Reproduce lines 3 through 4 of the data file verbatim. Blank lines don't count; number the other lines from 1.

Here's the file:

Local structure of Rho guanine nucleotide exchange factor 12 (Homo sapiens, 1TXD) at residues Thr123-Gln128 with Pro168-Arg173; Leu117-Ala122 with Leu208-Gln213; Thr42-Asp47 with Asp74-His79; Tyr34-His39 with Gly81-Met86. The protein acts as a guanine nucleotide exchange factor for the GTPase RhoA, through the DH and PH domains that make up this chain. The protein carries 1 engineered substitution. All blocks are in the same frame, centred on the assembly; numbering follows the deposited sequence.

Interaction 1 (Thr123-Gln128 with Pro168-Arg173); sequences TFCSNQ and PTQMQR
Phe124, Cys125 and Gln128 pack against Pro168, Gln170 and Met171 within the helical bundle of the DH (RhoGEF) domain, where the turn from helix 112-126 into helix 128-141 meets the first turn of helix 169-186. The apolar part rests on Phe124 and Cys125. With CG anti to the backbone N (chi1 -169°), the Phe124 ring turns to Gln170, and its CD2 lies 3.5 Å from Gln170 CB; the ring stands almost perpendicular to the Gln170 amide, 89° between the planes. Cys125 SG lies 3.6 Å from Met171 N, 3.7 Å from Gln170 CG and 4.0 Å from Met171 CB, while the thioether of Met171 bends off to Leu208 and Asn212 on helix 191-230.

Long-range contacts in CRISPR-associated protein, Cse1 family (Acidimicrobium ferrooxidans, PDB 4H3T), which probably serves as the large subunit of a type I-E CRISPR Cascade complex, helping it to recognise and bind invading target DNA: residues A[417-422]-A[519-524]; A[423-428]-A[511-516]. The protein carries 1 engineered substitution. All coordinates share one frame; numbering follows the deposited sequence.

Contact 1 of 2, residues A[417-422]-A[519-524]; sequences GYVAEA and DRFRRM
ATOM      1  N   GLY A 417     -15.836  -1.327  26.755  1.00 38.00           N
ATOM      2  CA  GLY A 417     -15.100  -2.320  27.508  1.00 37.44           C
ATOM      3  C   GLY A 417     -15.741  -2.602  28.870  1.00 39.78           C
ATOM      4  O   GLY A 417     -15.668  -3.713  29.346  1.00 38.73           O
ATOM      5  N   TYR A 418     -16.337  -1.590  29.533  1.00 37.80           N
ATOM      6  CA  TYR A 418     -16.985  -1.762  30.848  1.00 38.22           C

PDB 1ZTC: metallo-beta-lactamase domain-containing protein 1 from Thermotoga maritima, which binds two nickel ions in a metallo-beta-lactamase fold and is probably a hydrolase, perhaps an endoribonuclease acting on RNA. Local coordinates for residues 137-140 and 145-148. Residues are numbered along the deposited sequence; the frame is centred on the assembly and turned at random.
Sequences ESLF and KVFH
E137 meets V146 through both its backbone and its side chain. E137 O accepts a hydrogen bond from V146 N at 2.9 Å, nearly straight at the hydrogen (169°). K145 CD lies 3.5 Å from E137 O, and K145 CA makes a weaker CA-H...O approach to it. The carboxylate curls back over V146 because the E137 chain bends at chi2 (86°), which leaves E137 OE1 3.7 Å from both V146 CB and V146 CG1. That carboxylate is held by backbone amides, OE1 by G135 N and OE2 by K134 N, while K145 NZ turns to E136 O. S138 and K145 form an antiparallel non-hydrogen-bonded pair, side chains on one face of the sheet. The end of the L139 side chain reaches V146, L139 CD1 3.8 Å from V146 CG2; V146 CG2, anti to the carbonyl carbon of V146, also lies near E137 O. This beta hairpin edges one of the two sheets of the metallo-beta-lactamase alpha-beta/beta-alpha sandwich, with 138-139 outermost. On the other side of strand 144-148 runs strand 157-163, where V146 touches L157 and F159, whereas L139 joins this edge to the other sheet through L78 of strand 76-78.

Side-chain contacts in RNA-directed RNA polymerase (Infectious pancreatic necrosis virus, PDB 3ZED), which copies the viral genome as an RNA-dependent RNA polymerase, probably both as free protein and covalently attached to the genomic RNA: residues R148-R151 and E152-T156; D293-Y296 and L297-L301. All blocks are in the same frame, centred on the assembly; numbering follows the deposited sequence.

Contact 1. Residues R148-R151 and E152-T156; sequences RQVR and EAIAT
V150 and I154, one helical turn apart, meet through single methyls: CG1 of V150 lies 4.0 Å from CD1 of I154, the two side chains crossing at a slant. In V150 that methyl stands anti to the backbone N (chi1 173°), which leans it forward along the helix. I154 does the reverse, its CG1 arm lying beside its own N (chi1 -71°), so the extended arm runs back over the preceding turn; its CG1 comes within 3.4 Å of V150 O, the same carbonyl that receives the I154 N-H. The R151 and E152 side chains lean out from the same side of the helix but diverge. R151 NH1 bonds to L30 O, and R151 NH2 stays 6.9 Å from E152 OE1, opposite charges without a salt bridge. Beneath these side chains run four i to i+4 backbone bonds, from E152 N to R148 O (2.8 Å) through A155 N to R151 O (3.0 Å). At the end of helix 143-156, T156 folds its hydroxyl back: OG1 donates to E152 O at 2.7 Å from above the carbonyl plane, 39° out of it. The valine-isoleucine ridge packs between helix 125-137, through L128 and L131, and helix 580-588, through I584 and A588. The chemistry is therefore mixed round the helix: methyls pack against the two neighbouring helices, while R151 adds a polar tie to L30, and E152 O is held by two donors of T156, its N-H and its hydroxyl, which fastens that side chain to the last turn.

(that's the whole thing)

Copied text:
Phe124, Cys125 and Gln128 pack against Pro168, Gln170 and Met171 within the helical bundle of the DH (RhoGEF) domain, where the turn from helix 112-126 into helix 128-141 meets the first turn of helix 169-186. The apolar part rests on Phe124 and Cys125. With CG anti to the backbone N (chi1 -169°), the Phe124 ring turns to Gln170, and its CD2 lies 3.5 Å from Gln170 CB; the ring stands almost perpendicular to the Gln170 amide, 89° between the planes. Cys125 SG lies 3.6 Å from Met171 N, 3.7 Å from Gln170 CG and 4.0 Å from Met171 CB, while the thioether of Met171 bends off to Leu208 and Asn212 on helix 191-230.

Long-range contacts in CRISPR-associated protein, Cse1 family (Acidimicrobium ferrooxidans, PDB 4H3T), which probably serves as the large subunit of a type I-E CRISPR Cascade complex, helping it to recognise and bind invading target DNA: residues A[417-422]-A[519-524]; A[423-428]-A[511-516]. The protein carries 1 engineered substitution. All coordinates share one frame; numbering follows the deposited sequence.